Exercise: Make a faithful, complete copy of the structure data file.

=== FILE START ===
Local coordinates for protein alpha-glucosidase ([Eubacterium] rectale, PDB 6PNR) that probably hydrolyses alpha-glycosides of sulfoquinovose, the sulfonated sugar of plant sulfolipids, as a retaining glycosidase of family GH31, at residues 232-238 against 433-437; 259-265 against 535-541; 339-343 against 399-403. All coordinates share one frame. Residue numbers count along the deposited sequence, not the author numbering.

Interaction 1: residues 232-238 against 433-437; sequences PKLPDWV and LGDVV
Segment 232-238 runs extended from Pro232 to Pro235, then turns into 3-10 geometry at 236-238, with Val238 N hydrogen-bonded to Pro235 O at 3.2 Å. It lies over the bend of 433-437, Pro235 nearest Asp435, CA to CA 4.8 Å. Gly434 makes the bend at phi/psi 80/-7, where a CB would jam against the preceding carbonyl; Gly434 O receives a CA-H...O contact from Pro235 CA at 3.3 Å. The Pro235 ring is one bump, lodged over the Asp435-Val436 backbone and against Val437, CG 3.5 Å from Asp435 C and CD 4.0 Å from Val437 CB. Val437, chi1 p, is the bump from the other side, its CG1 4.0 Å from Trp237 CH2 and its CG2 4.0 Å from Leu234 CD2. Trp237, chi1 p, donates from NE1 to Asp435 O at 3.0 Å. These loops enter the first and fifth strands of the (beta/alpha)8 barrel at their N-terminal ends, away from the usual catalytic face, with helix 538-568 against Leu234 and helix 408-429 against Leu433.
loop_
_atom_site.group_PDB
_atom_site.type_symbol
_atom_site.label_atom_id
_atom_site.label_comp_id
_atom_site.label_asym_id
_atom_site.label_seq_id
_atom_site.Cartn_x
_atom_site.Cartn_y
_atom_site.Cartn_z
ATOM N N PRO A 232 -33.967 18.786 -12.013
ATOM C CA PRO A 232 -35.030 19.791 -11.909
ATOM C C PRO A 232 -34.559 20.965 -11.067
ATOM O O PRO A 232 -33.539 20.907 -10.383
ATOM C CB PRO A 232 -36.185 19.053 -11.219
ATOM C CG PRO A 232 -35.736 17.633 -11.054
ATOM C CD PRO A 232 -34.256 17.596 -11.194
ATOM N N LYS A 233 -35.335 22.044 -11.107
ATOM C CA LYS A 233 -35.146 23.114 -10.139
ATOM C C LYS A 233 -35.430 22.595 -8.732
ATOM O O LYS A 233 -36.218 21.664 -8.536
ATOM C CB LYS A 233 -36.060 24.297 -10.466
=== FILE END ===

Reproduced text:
Local coordinates for protein alpha-glucosidase ([Eubacterium] rectale, PDB 6PNR) that probably hydrolyses alpha-glycosides of sulfoquinovose, the sulfonated sugar of plant sulfolipids, as a retaining glycosidase of family GH31, at residues 232-238 against 433-437; 259-265 against 535-541; 339-343 against 399-403. All coordinates share one frame. Residue numbers count along the deposited sequence, not the author numbering.

Interaction 1: residues 232-238 against 433-437; sequences PKLPDWV and LGDVV
Segment 232-238 runs extended from Pro232 to Pro235, then turns into 3-10 geometry at 236-238, with Val238 N hydrogen-bonded to Pro235 O at 3.2 Å. It lies over the bend of 433-437, Pro235 nearest Asp435, CA to CA 4.8 Å. Gly434 makes the bend at phi/psi 80/-7, where a CB would jam against the preceding carbonyl; Gly434 O receives a CA-H...O contact from Pro235 CA at 3.3 Å. The Pro235 ring is one bump, lodged over the Asp435-Val436 backbone and against Val437, CG 3.5 Å from Asp435 C and CD 4.0 Å from Val437 CB. Val437, chi1 p, is the bump from the other side, its CG1 4.0 Å from Trp237 CH2 and its CG2 4.0 Å from Leu234 CD2. Trp237, chi1 p, donates from NE1 to Asp435 O at 3.0 Å. These loops enter the first and fifth strands of the (beta/alpha)8 barrel at their N-terminal ends, away from the usual catalytic face, with helix 538-568 against Leu234 and helix 408-429 against Leu433.
loop_
_atom_site.group_PDB
_atom_site.type_symbol
_atom_site.label_atom_id
_atom_site.label_comp_id
_atom_site.label_asym_id
_atom_site.label_seq_id
_atom_site.Cartn_x
_atom_site.Cartn_y
_atom_site.Cartn_z
ATOM N N PRO A 232 -33.967 18.786 -12.013
ATOM C CA PRO A 232 -35.030 19.791 -11.909
ATOM C C PRO A 232 -34.559 20.965 -11.067
ATOM O O PRO A 232 -33.539 20.907 -10.383
ATOM C CB PRO A 232 -36.185 19.053 -11.219
ATOM C CG PRO A 232 -35.736 17.633 -11.054
ATOM C CD PRO A 232 -34.256 17.596 -11.194
ATOM N N LYS A 233 -35.335 22.044 -11.107
ATOM C CA LYS A 233 -35.146 23.114 -10.139
ATOM C C LYS A 233 -35.430 22.595 -8.732
ATOM O O LYS A 233 -36.218 21.664 -8.536
ATOM C CB LYS A 233 -36.060 24.297 -10.466